Dessert has always served as a safe haven for diners, a soft landing at the end of a meal where favorite indulgences await. Of course, that familiarity doesn’t mean that the dessert category lacks imagination. Quite the opposite is true. Whimsy, artistry and fun flourish here.
But what a year it’s been. The desire for comfort comes as no surprise, but there’s a shift in what else consumers are now looking for in a dessert. Whether that shift is temporary or longstanding, the sweet side of menu development for the foreseeable future needs to balance practicality with temptation.
Some of the pressing questions guiding development today are: Does this dessert translate well into a to-go offering? Can it bundle easily with a meal kit or offer a fun DIY at-home element? And most importantly, does it offer flavor combinations that consumers find compelling?
The recent addition of the S’mores Cheesecake at The Parish, a Southern fusion gastropub in Tucson, Ariz., was a winner among on-premise diners and an even bigger hit on the to-go menu. Rustic and homey, the no-bake cheesecake ribboned with sea salt ganache sits on a brown-butter graham cracker crust. The dessert, served in a mason jar for onsite dining or a to-go cup for takeout, is topped with a puffy cloud of brûléed housemade marshmallow fluff.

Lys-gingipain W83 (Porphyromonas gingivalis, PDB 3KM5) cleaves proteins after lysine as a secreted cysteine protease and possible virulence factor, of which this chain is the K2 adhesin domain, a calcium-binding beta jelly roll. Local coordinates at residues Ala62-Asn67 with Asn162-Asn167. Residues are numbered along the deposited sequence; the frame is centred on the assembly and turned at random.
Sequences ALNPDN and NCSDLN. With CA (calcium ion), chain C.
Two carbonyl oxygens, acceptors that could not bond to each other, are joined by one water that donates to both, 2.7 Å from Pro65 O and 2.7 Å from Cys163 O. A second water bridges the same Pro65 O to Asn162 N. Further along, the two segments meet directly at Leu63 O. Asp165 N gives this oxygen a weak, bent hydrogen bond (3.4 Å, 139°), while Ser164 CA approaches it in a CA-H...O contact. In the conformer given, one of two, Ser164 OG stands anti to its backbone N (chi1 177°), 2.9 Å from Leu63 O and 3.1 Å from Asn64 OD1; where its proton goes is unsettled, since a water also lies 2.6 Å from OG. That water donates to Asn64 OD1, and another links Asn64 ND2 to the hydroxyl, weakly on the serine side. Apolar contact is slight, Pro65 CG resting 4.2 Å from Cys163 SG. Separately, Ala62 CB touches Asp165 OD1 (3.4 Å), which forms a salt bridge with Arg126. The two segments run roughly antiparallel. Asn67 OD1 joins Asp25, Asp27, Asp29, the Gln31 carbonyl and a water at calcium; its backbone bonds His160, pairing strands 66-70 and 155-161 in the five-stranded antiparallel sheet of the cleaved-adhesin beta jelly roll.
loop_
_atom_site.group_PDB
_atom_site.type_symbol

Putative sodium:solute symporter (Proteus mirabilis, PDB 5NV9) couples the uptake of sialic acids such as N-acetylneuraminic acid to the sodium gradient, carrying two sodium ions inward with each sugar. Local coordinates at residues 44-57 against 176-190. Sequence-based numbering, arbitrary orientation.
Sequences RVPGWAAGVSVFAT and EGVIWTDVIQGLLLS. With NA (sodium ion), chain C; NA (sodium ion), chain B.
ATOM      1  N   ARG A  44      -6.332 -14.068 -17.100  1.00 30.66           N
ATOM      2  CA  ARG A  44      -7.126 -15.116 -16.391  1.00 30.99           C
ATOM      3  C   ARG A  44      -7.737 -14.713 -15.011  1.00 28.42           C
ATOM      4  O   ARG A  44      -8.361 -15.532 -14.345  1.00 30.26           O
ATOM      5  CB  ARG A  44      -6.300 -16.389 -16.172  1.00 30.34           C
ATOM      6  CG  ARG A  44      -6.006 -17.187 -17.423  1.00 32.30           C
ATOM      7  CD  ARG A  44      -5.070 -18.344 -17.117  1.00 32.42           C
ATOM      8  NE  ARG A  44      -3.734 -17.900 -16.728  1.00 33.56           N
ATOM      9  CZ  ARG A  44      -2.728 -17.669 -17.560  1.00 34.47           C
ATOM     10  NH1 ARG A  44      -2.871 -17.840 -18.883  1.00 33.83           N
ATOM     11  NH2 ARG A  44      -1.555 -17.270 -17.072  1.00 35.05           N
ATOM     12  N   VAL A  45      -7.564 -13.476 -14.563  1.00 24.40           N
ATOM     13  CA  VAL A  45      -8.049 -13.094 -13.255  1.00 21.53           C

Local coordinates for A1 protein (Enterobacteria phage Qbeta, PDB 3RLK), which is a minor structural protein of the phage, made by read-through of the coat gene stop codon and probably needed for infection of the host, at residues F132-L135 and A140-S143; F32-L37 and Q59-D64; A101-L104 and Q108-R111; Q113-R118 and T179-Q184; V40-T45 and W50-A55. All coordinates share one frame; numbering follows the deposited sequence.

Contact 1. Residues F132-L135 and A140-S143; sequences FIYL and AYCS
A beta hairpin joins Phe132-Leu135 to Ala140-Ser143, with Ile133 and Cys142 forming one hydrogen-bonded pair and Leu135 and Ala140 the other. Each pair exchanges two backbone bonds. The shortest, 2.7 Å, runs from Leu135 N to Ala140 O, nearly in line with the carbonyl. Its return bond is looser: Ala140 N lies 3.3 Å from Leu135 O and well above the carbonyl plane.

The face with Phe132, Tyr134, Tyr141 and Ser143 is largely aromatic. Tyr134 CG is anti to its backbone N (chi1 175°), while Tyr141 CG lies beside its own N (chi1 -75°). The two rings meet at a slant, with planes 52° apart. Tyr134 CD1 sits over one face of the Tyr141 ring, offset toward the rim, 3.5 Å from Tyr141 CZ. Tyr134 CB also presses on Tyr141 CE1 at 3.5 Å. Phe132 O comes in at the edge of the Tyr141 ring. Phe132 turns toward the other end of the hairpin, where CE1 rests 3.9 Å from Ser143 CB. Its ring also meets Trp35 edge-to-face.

When developing the build, chef/owner Travis Peters wanted a dessert that could be prepped ahead of service and hold its integrity in a portable format. He also wanted to retain its crowning glory—the torched marshmallow fluff—in the off-premise format. “We have to brûlée it really carefully and get the timing right so the cup holds its integrity,” says Peters. “It works great, and the effect is fantastic. It’s a paper cup, but the marshmallow makes the presentation special.”
The dessert has garnered so much success that he has created a series of cheesecakes, all fashioned in the same way.
Trend-forward flavors meet creamy comfort in offerings like the Mexican Candy & Pineapple-Tamarindo Goat Cheesecake and a Pickled Berry Cheesecake. “We go after what’s delicious, and then design it so it works for takeout as well as in the restaurant,” says Peters.
Is it fair food? A ballpark snack? Dessert item? Yes to everything. Churros, those crispy, golden cylinders of deep-fried dough showered in sugar, are having a moment. Born in Spain and celebrated throughout the world, creative variations are popping up on menus here. Restaurant brands are leveraging the broad appeal of this craveable, dippable snack/dessert and creating memorable versions of their own.